Excess cardiovascular mortality associated with cold spells in the Czech Republic

Kysely, Jan; Pokorna, Lucie; Kyncl, Jan; Kriz, Bohumir
January 2009
BMC Public Health;2009, Vol. 9, p19
Academic Journal
Background: The association between cardiovascular mortality and winter cold spells was evaluated in the population of the Czech Republic over 21-yr period 1986-2006. No comprehensive study on cold-related mortality in central Europe has been carried out despite the fact that cold air invasions are more frequent and severe in this region than in western and southern Europe. Methods: Cold spells were defined as periods of days on which air temperature does not exceed -3.5°C. Days on which mortality was affected by epidemics of influenza/acute respiratory infections were identified and omitted from the analysis. Excess cardiovascular mortality was determined after the long-term changes and the seasonal cycle in mortality had been removed. Excess mortality during and after cold spells was examined in individual age groups and genders. Results: Cold spells were associated with positive mean excess cardiovascular mortality in all age groups (25-59, 60-69, 70-79 and 80+ years) and in both men and women. The relative mortality effects were most pronounced and most direct in middle-aged men (25-59 years), which contrasts with majority of studies on cold-related mortality in other regions. The estimated excess mortality during the severe cold spells in January 1987 (+274 cardiovascular deaths) is comparable to that attributed to the most severe heat wave in this region in 1994. Conclusion: The results show that cold stress has a considerable impact on mortality in central Europe, representing a public health threat of an importance similar to heat waves. The elevated mortality risks in men aged 25-59 years may be related to occupational exposure of large numbers of men working outdoors in winter. Early warnings and preventive measures based on weather forecast and targeted on the susceptible parts of the population may help mitigate the effects of cold spells and save lives.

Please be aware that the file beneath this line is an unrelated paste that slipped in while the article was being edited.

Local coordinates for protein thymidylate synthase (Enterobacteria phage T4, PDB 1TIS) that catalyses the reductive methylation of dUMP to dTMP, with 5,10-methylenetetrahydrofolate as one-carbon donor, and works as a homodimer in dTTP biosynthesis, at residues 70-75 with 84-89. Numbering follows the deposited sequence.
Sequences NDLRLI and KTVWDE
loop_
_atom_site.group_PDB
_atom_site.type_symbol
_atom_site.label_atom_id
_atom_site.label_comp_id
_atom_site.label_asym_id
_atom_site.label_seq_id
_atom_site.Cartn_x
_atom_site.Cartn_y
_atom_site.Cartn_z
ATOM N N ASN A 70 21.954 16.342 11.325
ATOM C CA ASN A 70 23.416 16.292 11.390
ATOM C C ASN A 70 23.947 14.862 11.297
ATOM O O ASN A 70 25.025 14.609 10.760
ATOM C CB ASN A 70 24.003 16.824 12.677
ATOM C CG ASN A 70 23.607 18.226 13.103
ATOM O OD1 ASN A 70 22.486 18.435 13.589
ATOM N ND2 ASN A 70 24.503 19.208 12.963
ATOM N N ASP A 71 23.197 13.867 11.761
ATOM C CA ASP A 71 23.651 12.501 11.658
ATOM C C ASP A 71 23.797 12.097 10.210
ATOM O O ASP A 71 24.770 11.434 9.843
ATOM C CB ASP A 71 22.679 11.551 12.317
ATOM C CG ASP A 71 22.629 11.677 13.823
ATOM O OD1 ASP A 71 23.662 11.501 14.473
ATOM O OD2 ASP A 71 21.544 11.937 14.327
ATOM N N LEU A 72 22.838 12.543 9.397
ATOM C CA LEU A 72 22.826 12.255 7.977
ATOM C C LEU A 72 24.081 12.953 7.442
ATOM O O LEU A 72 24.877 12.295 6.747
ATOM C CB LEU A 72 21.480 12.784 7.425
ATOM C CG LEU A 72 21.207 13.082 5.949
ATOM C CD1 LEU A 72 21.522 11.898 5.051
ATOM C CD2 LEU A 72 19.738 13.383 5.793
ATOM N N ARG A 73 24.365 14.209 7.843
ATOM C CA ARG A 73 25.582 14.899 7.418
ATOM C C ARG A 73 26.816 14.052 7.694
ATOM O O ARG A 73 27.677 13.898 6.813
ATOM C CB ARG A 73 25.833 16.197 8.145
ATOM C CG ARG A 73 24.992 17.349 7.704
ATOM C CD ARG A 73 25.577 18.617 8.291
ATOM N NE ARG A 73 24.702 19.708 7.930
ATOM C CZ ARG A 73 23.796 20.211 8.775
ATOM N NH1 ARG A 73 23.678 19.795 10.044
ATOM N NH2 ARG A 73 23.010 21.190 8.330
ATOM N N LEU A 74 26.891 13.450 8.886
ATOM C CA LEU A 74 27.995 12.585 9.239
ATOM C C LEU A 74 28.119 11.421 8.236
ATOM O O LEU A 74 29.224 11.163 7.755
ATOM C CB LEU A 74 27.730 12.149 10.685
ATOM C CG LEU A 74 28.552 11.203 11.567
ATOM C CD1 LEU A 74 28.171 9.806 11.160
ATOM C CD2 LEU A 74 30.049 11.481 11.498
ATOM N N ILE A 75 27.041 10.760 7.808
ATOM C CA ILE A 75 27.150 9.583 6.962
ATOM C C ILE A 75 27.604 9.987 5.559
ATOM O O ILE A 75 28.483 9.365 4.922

Related Articles

  • Influenza Vaccination and Cardiovascular Morbidity and Mortality: Analysis of 292 383 Patients. Loomba, Rohit S.; Aggarwal, Saurabh; Shah, Parinda H.; Arora, Rohit R. // Journal of Cardiovascular Pharmacology & Therapeutics;Sep2012, Vol. 17 Issue 3, p277 

    Studies have documented an association between influenza vaccination and risk reduction in myocardial infarction, all-cause mortality, and major adverse cardiac events. This meta-analysis pooled data from 5 trials with a total of 292 383 patients. Influenza vaccination was found to be associated...

  • Heat- and cold-stress effects on cardiovascular mortality and morbidity among urban and rural populations in the Czech Republic. Urban, Aleš; Davídkovová, Hana; Kyselý, Jan // International Journal of Biometeorology;Aug2014, Vol. 58 Issue 6, p1057 

    Several studies have examined the relationship of high and low air temperatures to cardiovascular mortality in the Czech Republic. Much less is understood about heat-/cold-related cardiovascular morbidity and possible regional differences. This paper compares the effects of warm and cold days on...

  • Impacts of hot and cold spells differ for acute and chronic ischaemic heart diseases. Davídkovová, Hana; Plavcová, Eva; Kyncl, Jan; Kyselý, Jan // BMC Public Health;2014, Vol. 14 Issue 1, p452